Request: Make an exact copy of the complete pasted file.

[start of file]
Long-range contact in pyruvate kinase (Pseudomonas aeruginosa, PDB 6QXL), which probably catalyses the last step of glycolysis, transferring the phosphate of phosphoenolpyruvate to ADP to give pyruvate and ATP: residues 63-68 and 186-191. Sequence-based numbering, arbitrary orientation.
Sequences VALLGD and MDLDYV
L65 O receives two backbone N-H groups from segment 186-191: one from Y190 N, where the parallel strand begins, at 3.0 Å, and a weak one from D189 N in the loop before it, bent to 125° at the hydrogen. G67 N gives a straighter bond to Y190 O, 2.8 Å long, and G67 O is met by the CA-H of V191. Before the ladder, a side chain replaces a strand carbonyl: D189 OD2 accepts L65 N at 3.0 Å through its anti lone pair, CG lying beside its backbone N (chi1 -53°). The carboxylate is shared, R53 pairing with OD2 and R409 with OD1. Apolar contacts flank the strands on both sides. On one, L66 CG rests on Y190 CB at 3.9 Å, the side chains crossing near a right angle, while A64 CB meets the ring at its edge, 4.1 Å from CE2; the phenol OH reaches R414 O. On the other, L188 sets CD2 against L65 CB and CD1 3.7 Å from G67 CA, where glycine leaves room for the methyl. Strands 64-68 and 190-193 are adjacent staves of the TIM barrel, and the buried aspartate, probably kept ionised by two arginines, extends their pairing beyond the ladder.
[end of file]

Long-range contact in pyruvate kinase (Pseudomonas aeruginosa, PDB 6QXL), which probably catalyses the last step of glycolysis, transferring the phosphate of phosphoenolpyruvate to ADP to give pyruvate and ATP: residues 63-68 and 186-191. Sequence-based numbering, arbitrary orientation.
Sequences VALLGD and MDLDYV
L65 O receives two backbone N-H groups from segment 186-191: one from Y190 N, where the parallel strand begins, at 3.0 Å, and a weak one from D189 N in the loop before it, bent to 125° at the hydrogen. G67 N gives a straighter bond to Y190 O, 2.8 Å long, and G67 O is met by the CA-H of V191. Before the ladder, a side chain replaces a strand carbonyl: D189 OD2 accepts L65 N at 3.0 Å through its anti lone pair, CG lying beside its backbone N (chi1 -53°). The carboxylate is shared, R53 pairing with OD2 and R409 with OD1. Apolar contacts flank the strands on both sides. On one, L66 CG rests on Y190 CB at 3.9 Å, the side chains crossing near a right angle, while A64 CB meets the ring at its edge, 4.1 Å from CE2; the phenol OH reaches R414 O. On the other, L188 sets CD2 against L65 CB and CD1 3.7 Å from G67 CA, where glycine leaves room for the methyl. Strands 64-68 and 190-193 are adjacent staves of the TIM barrel, and the buried aspartate, probably kept ionised by two arginines, extends their pairing beyond the ladder.